“I was 8 years old when ‘Rapper’s Delight came out,” he says. “To be a living witness for every first in hip-hop and have an exact memory of it…” he begins, recalling how he and his sister, Donn, were staying at his grandmother’s house while his parents were on tour when Sugarhill Gang’s anthem hit the airwaves. He was washing dishes while listening to Philly’s WDAS-FM on his grandmother’s clock radio, and…
“There are only a few hip hop moments that start off like ‘War of the Worlds’ where you’re given a warning before that crucial first blast,” he says, “DJ Dr. Perry Johnson said he was playing something unusual but magical, before going into ‘Rapper’s Delight’ – all 15 minutes of it. I used to record songs off the radio and had Radio Shack cassettes always on stand-by. When he said that this was going to be magic, I was ready to tape.”
Using a very Questlove analogy — the double-takes made famous by the high school student “Sweathogs” on the 1970s TV show “Welcome Back, Kotter” — he and his sister were transfixed. The next day in school, “Rappers Delight” was young Ahmir’s first water-cooler moment: “Of the 16 kids in fourth grade, three of them heard that song. At recess, I recited the entire text of ‘Rapper’s Delight’ from what I had transcribed.”
It also led him to the realization that the music his parents had essentially forced on him — “Marvin Gaye was boring, James Brown’s screaming reminded me of my aunt’s voice” — was a lot more relevant than he had initially realized. Jazzy Jeff’s “A Touch of Jazz,” with its wealth of samples, “was all of my parents’ music in one song – Bobbi Humphrey, Donald Byrd, Bob James.”
Another eureka moment came several years later, after he had formed the Roots, in Public Enemy’s 1988 masterpiece “It Takes a Nation of Millions to Hold Us Back.”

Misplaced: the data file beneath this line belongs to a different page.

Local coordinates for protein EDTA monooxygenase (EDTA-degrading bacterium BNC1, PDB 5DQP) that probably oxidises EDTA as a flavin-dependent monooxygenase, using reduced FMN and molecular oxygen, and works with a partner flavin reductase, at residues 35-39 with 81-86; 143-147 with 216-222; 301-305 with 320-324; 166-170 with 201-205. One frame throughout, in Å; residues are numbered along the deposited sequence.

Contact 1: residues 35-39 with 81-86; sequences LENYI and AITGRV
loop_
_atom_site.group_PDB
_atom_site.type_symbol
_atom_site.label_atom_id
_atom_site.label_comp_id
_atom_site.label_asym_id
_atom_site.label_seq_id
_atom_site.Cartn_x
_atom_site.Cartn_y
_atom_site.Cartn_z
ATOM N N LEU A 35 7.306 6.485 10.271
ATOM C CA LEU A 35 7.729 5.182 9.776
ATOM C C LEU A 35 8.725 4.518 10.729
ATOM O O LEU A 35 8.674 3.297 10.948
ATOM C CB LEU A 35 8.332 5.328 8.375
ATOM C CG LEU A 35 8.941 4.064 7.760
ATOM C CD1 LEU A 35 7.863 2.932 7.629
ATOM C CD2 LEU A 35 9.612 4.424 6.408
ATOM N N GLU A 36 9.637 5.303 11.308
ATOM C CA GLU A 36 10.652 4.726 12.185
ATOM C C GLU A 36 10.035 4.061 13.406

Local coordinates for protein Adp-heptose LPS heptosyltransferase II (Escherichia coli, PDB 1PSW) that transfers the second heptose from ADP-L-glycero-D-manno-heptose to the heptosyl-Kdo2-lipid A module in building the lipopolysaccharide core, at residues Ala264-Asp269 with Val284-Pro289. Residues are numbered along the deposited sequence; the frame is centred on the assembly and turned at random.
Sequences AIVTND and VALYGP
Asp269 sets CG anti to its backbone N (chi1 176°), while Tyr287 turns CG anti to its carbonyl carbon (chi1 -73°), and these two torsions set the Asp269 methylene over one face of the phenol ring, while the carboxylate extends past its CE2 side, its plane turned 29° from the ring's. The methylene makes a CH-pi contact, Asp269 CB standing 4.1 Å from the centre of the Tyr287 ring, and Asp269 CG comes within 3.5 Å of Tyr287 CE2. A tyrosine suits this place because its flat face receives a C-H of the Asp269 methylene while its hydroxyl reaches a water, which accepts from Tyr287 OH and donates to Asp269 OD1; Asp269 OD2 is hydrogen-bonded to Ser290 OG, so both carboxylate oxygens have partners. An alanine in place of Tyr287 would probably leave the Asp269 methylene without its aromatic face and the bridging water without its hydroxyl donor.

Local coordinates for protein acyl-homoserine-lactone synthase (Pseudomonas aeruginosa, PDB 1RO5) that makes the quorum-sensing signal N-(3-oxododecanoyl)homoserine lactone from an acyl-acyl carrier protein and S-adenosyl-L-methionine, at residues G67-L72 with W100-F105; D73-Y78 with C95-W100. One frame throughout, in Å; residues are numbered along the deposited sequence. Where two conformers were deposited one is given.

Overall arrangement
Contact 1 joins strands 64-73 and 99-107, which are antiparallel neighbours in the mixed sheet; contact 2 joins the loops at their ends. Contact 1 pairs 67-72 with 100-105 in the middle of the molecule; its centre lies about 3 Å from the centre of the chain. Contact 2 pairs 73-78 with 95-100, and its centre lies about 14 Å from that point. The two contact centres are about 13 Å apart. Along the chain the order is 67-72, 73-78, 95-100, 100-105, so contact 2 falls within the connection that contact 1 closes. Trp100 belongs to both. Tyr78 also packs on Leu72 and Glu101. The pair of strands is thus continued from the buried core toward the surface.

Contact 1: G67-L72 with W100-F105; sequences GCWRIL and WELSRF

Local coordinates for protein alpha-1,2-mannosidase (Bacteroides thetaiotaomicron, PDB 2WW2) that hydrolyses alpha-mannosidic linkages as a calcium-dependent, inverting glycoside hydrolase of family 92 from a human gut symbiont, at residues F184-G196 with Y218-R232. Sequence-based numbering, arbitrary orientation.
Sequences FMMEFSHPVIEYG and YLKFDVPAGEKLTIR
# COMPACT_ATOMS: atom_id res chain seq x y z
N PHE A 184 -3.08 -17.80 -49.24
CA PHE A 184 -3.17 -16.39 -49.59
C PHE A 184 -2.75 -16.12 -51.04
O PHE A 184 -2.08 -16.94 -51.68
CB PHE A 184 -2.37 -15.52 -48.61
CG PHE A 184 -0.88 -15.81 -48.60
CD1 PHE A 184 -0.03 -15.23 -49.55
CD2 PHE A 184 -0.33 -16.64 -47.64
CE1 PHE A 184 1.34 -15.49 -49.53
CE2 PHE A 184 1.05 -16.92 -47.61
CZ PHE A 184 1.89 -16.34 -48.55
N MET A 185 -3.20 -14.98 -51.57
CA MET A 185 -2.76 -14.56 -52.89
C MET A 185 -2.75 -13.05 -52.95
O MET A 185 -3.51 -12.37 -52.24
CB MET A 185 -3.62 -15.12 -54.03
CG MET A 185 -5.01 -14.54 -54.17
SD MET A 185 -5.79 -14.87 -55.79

“It was mind-blowing, our ‘Never Mind the Bollocks,’” he says, comparing the album to the Sex Pistols’ debut 11 years earlier. “Suddenly, I had an anger soundtrack to release my emotions. At the time, I was on milkshake duty at Big Al’s, and my walk to work took the entire first side. Scooping ice cream, sneaking into the freezer where they kept the burgers just to steal a listen to ‘She Watch Channel Zero?!,’ I remember devouring the album during lunchtime, four times in a row. Transfixed, I went AWOL. I couldn’t go back to work. This was what I wanted to do.”
And he has, becoming not only a creator and an innovator but an ambassador for the music — and it’s no overstatement to say a missionary for it. Whether it’s his own catalog, his collaborations, his deep references on “Fallon,” his books or his celebrations of hip-hop’s 50th, the goal is “to beg Black people to understand that we have legacy,” he says. “The amount of ‘we-don’t-give-a-fucks’ that I hear — I get it. When you live on fight-or-flight, you’re living for the moment — not many people are considering where and what they’ll be in 2043. There is a nihilistic attitude around hip hop, and I feel like Lawrence Fishburne at the end of [Spike Lee’s 1988 film] “School Daze” yelling ‘Wake up!’
“No one asked me to, but I’m carrying that burden. And for all those who are present and accounted for, there is something to celebrate with hip hop’s 50th.There may be a lot of water under that bridge. Our disdain for looking in the rearview mirror is entrenched in pain and trauma. But as a child of legacy and nostalgia culture, I want to be the GPS for people to celebrate that thing called hip-hop.”